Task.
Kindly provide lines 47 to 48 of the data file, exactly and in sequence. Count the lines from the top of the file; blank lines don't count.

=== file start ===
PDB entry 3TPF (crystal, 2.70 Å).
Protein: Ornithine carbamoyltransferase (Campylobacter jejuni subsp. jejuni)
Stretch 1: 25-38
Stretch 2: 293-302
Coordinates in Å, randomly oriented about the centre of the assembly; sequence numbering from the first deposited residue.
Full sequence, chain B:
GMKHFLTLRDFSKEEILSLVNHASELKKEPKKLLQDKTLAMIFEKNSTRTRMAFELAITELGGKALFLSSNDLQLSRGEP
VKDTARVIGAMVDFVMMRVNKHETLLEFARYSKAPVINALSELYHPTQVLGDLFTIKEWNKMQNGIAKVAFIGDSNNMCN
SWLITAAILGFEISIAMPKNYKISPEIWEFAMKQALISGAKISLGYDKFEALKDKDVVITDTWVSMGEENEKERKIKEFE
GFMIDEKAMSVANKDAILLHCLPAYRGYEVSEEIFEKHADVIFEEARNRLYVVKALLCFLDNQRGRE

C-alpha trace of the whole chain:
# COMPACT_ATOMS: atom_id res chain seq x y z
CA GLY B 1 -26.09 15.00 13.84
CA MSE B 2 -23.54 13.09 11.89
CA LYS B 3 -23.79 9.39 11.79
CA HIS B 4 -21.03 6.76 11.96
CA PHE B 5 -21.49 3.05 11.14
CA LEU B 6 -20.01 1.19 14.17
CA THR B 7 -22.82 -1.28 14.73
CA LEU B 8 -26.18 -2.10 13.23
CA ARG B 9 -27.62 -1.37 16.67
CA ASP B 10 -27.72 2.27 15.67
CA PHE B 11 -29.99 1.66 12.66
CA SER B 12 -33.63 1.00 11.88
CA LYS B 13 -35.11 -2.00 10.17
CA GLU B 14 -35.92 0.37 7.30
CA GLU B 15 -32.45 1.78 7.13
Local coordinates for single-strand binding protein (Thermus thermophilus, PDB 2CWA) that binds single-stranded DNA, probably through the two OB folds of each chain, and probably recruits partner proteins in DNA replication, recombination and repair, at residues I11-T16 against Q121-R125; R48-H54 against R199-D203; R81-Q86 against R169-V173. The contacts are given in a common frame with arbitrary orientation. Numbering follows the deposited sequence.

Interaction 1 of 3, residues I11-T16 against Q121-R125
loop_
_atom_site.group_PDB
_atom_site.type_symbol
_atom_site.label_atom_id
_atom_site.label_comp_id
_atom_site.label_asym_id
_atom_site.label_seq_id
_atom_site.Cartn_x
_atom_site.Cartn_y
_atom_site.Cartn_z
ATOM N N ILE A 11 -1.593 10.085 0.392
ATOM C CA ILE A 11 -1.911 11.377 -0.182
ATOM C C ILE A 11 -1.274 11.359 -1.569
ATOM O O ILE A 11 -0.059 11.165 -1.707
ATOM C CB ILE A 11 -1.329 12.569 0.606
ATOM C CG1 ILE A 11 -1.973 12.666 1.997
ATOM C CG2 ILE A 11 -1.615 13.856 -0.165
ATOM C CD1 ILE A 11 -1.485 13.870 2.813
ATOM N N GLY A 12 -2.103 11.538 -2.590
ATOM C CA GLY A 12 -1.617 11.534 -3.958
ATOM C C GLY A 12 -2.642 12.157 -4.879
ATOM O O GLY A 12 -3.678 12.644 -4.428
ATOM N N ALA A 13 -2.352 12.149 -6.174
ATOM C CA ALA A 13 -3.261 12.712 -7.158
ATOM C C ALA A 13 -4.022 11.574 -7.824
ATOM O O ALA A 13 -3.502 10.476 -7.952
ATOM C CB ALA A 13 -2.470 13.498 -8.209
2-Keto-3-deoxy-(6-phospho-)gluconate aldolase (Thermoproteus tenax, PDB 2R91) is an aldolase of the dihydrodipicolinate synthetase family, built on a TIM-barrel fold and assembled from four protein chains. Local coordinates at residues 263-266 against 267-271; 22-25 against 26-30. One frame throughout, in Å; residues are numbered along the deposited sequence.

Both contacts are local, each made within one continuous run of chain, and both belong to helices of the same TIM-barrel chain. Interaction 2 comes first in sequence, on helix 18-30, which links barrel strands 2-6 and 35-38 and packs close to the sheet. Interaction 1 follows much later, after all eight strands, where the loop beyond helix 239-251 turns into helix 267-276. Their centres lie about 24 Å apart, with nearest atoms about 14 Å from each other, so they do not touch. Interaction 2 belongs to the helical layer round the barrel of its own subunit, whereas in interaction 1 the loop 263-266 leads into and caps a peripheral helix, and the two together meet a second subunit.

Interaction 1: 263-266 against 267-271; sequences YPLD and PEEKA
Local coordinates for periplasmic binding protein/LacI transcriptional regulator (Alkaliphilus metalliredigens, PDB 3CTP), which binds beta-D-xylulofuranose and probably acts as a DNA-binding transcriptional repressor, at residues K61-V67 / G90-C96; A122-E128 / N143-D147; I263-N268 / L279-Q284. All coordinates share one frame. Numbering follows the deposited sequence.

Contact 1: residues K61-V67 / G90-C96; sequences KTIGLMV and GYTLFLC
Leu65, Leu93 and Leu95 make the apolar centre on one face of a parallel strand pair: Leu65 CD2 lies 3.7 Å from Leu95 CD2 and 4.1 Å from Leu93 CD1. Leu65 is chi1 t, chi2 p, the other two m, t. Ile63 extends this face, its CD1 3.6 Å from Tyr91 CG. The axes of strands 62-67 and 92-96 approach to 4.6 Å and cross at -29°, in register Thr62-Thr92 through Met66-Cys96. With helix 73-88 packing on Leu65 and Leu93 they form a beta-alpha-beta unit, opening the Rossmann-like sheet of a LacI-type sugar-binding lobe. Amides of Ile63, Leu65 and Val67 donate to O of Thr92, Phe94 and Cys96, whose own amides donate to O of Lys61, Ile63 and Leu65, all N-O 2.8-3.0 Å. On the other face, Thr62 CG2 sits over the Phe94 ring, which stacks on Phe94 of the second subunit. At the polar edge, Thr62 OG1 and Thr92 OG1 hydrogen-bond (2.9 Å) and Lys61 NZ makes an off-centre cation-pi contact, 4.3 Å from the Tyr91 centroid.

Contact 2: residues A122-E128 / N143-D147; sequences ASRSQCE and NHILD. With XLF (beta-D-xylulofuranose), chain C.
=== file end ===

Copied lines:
ATOM C CD1 ILE A 11 -1.485 13.870 2.813
ATOM N N GLY A 12 -2.103 11.538 -2.590